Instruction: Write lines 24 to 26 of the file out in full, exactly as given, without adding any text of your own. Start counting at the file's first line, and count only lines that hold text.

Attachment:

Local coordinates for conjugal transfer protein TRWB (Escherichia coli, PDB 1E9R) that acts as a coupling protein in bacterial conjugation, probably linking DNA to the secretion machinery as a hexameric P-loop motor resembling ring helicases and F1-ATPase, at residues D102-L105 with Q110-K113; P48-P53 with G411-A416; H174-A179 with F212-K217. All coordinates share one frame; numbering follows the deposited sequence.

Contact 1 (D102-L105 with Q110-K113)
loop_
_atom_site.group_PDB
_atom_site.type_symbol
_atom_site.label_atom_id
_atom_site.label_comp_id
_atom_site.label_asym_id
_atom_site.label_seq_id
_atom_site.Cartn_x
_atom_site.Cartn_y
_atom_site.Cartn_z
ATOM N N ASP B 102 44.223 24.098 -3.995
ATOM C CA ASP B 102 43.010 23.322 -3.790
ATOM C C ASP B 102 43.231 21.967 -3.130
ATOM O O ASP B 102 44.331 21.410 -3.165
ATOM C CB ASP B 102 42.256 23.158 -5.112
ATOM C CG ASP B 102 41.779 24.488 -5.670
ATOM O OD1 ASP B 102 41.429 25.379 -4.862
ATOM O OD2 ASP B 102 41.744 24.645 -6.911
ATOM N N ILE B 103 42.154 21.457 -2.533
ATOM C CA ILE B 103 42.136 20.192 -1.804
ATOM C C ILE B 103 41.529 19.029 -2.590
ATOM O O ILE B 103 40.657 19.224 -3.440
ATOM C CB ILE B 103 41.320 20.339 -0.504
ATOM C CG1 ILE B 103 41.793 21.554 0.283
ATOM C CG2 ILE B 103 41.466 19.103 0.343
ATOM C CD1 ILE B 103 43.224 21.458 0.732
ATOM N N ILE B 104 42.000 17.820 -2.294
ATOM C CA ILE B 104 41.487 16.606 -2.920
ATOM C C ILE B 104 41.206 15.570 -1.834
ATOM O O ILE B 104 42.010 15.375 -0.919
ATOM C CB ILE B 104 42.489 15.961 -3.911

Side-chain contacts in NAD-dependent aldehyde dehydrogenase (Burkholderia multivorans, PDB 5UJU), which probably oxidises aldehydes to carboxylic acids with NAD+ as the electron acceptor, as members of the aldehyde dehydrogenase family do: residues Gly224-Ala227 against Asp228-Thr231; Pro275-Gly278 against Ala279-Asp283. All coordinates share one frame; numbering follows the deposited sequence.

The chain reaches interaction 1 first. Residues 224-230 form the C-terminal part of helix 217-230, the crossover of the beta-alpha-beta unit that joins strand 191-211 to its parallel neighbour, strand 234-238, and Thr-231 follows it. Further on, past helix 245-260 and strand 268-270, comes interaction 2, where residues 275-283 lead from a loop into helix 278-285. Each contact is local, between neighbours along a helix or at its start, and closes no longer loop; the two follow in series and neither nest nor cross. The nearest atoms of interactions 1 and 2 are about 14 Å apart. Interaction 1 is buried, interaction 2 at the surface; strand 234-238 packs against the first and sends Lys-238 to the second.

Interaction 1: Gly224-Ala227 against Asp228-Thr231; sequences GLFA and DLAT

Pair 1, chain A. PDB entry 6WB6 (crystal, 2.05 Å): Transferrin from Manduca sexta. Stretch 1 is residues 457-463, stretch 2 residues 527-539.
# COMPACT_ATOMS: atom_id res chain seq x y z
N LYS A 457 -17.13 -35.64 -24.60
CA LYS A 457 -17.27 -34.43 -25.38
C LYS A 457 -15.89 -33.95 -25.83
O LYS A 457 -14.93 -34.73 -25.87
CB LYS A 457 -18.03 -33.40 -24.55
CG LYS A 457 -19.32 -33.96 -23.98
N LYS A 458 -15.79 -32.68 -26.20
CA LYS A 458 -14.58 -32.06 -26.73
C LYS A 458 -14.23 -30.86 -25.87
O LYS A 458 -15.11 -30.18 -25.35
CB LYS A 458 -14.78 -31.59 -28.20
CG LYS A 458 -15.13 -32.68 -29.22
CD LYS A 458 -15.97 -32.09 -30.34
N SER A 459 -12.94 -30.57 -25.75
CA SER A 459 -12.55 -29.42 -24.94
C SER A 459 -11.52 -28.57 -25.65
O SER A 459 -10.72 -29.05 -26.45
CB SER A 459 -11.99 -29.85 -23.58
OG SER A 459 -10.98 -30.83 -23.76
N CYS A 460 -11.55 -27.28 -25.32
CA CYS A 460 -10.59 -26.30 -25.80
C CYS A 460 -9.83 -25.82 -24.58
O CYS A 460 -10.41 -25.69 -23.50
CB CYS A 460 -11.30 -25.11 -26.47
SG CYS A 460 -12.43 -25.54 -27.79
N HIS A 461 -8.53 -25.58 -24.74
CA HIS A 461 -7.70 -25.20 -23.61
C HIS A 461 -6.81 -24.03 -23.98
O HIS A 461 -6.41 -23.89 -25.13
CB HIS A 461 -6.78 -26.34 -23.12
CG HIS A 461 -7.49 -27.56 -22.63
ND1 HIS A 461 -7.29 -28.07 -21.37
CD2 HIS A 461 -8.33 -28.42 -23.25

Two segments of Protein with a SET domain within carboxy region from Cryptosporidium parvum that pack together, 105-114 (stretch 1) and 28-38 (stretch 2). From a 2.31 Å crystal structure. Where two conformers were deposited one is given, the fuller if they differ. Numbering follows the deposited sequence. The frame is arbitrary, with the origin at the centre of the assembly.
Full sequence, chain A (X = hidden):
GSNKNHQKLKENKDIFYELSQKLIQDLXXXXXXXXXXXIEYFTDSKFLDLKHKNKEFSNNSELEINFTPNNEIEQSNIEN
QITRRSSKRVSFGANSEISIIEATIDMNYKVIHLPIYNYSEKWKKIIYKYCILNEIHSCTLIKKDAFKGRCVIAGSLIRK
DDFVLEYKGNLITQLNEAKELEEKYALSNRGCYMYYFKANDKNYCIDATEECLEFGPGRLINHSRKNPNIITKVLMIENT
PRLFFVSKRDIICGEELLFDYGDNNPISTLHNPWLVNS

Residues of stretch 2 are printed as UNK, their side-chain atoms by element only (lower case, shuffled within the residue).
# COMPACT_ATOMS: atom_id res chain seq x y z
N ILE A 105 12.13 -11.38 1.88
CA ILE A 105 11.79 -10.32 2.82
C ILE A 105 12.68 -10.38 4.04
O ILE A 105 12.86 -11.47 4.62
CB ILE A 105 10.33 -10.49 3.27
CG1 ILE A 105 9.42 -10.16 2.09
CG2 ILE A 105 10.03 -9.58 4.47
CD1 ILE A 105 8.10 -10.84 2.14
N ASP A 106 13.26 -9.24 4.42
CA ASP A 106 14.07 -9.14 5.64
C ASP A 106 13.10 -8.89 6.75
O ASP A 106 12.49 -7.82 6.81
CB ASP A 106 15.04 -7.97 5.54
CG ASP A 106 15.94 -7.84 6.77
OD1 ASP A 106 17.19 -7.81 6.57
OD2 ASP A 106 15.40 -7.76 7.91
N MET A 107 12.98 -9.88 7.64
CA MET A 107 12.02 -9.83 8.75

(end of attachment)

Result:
ATOM O O ILE B 103 40.657 19.224 -3.440
ATOM C CB ILE B 103 41.320 20.339 -0.504
ATOM C CG1 ILE B 103 41.793 21.554 0.283